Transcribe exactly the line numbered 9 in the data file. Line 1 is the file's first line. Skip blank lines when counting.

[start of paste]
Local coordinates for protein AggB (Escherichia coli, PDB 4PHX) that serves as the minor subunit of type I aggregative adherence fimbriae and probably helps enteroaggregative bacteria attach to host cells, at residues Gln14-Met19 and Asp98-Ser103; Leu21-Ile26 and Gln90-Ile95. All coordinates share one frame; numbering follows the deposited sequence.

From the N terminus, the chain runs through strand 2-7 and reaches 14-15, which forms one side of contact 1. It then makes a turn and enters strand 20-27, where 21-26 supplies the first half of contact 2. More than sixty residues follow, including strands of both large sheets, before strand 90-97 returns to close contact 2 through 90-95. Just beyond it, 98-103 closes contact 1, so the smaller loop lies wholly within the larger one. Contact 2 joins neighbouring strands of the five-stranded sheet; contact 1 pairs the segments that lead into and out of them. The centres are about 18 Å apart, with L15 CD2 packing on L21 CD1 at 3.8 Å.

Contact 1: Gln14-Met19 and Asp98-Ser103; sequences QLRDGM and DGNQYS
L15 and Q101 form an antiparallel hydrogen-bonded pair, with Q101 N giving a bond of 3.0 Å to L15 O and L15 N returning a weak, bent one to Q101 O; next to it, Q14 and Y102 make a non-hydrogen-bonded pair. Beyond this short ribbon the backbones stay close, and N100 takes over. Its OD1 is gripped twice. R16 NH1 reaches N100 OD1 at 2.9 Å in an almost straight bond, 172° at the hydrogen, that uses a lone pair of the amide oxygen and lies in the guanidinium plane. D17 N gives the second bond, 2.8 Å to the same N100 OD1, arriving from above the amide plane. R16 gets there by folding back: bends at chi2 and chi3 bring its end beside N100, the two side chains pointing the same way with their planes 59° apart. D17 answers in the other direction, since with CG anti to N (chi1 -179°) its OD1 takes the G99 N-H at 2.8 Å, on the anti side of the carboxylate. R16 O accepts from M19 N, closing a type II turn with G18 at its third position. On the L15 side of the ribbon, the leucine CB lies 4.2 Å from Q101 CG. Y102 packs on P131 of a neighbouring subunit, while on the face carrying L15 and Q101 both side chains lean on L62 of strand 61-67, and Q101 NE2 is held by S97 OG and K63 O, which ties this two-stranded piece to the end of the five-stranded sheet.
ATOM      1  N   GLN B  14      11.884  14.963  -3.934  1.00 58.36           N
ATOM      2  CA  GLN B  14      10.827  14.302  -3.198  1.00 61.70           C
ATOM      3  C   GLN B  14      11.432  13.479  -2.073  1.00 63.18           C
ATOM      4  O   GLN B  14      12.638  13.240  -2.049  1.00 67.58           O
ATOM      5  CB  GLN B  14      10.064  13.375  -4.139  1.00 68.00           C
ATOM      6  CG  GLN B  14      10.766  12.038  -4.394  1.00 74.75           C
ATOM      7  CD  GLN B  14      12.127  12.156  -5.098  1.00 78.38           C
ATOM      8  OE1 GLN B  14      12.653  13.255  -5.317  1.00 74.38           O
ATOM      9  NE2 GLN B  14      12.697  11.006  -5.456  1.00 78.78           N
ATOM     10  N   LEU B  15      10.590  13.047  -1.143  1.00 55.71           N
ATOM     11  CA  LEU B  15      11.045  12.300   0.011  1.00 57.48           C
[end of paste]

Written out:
ATOM      5  CB  GLN B  14      10.064  13.375  -4.139  1.00 68.00           C